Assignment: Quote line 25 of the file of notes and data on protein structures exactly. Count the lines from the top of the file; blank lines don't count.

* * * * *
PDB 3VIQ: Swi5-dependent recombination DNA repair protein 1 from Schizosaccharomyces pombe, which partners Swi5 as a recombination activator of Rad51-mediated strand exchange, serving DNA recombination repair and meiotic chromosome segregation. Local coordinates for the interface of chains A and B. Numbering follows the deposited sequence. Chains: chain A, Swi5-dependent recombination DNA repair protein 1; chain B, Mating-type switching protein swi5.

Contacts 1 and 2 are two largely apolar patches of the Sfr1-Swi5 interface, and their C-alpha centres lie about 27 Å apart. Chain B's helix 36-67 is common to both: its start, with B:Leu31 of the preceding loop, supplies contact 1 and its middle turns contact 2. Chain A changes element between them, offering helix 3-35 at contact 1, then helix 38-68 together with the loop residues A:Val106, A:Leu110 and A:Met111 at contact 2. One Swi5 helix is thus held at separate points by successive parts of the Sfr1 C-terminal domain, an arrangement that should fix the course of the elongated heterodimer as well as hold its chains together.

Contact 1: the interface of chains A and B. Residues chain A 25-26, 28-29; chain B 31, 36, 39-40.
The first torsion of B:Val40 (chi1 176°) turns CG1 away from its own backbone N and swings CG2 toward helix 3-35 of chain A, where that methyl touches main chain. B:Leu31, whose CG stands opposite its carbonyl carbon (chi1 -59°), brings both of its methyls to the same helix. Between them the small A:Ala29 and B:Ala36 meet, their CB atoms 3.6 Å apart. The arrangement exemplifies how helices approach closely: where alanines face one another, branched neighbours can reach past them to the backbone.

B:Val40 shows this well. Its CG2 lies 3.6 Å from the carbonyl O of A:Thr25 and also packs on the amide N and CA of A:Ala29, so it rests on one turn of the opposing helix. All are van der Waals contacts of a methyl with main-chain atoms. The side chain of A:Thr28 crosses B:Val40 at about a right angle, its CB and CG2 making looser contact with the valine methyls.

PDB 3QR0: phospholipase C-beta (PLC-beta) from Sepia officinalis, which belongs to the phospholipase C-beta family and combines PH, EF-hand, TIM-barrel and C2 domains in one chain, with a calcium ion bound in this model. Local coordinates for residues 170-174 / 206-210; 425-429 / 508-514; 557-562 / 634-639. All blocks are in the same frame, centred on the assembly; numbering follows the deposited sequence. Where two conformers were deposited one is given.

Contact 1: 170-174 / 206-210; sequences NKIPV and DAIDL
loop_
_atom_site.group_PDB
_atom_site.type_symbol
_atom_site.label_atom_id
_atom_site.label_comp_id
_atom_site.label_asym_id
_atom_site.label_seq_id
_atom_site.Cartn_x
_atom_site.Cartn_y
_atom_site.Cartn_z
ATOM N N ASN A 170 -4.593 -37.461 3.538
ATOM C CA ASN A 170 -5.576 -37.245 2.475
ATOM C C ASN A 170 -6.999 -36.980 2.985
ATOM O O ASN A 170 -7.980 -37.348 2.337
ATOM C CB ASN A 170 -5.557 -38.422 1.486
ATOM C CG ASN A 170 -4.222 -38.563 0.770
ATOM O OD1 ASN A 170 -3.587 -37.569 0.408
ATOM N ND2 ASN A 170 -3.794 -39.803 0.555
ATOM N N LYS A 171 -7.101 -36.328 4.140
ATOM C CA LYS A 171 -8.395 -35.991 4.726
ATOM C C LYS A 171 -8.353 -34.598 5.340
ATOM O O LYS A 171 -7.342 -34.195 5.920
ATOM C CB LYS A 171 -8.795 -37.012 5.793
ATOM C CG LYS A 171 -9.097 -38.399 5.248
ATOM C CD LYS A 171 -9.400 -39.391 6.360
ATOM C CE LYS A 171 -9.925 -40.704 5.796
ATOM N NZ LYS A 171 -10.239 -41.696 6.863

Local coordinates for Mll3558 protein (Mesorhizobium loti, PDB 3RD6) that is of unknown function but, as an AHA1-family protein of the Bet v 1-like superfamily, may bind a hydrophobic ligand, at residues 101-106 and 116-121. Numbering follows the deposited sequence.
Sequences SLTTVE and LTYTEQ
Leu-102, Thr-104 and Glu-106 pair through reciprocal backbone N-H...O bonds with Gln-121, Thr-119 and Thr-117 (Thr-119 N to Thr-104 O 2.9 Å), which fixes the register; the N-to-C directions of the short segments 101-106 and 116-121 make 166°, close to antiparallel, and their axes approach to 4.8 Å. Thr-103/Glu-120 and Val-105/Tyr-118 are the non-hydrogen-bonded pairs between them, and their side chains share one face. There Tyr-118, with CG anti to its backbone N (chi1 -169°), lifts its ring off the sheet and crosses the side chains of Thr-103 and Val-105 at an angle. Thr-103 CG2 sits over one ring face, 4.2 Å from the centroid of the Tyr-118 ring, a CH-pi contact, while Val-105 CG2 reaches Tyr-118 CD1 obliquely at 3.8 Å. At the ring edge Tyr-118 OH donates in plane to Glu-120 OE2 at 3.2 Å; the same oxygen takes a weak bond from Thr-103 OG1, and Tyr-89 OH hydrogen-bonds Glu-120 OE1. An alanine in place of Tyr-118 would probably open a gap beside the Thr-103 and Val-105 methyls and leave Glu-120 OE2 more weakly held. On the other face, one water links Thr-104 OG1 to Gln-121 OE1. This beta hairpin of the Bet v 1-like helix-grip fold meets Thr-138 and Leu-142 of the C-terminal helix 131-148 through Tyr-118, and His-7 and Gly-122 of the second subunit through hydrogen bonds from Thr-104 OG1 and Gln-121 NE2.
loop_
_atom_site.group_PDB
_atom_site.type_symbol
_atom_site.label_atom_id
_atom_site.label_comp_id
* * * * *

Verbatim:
ATOM N ND2 ASN A 170 -3.794 -39.803 0.555